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Apply probability models to Web data using PHP
By Paul Meagher - 2004-04-14 Page:  1 2 3 4 5 6 7 8 9 10 11

Probability distribution superclass

If you examine the JSci Probability Distribution superclass (ProbabilityDistribution.java), you would notice obvious similarities to the PHP version of this class shown in Listing 3. One major difference, however, is that the PHP version is designed so that it can co-exist nicely with other PEAR classes.

PEAR is short for PHP Extension and Application Repository and is the official structured library of open source code for PHP users. The PEAR Group also advocates a standard style for code written in PHP. The recommended PEAR coding style and good Java programming style have many similarities. These similarities mean that it is relatively easy to turn good Java code into PEAR-conformant code.

Three main issues arise and can cause some difficulties in porting code from Java to PHP4:

  • Lack of native support for namespaces in PHP means that my class names are longer than you might see in Java (such as PHPMath_ProbabilityDistribution_General).
  • Lack of native support for polymorphous constructors in PHP means that rather than declaring your class with a variable number of arguments which cause different constructors to be invoked, you try to achieve the same effect through setting argument defaults and doing different things depending on whether a default argument is supplied or what type of argument it is. Often I cannot achieve the same effect in PHP (except through ugly workarounds), so I might just implement the most commonly used constructor.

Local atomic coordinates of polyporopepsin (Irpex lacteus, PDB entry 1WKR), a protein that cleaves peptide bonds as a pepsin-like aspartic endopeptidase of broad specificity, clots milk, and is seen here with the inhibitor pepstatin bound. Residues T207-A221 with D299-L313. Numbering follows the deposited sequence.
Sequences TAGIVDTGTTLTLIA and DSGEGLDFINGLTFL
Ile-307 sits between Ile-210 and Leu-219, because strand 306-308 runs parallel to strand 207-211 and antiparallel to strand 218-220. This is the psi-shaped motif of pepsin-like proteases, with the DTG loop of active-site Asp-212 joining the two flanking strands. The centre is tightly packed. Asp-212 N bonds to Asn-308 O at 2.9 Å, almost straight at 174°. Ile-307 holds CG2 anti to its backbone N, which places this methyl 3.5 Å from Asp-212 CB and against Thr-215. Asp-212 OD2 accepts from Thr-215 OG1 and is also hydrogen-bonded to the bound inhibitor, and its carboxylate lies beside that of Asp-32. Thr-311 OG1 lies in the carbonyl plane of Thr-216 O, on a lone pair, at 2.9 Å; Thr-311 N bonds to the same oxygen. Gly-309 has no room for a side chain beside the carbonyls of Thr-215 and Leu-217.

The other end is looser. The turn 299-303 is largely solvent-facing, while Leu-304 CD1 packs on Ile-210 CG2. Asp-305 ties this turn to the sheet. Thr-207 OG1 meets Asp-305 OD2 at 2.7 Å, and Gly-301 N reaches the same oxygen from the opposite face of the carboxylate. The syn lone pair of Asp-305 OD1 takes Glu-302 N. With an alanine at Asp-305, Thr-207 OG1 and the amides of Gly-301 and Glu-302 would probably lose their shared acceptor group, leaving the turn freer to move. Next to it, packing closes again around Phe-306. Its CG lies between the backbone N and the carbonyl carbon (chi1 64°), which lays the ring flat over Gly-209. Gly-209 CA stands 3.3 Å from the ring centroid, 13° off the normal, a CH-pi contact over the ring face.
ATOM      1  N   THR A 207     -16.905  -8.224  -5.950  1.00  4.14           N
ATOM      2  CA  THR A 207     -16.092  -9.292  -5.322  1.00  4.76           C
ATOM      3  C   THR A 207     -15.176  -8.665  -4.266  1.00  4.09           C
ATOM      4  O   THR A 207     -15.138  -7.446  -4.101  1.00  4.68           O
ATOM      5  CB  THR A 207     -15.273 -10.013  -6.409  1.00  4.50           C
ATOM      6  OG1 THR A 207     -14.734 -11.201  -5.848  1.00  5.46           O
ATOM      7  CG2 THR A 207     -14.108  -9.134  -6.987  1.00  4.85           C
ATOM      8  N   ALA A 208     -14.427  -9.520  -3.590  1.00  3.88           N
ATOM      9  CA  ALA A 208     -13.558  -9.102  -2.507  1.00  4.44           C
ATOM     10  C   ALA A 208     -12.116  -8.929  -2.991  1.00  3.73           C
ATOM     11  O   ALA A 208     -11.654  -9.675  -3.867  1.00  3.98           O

Also, in PHP you do not need to statically define the type of your function arguments. When calling any PHP function for any given argument slot, you can pass in a single value or an array as your argument. Within such PHP functions, you can add logic that detects the argument type and uses this information to carry out different operations. In other words, you can use PHP's type-indifferent argument-passing protocol and type-detection code to achieve constructor polymorphism.

  • Lack of native support for advanced exception handling in PHP (which will change with PHP5) means that you have to rely upon the forward-compatible PEAR.php error handling class to flag and deal with errors.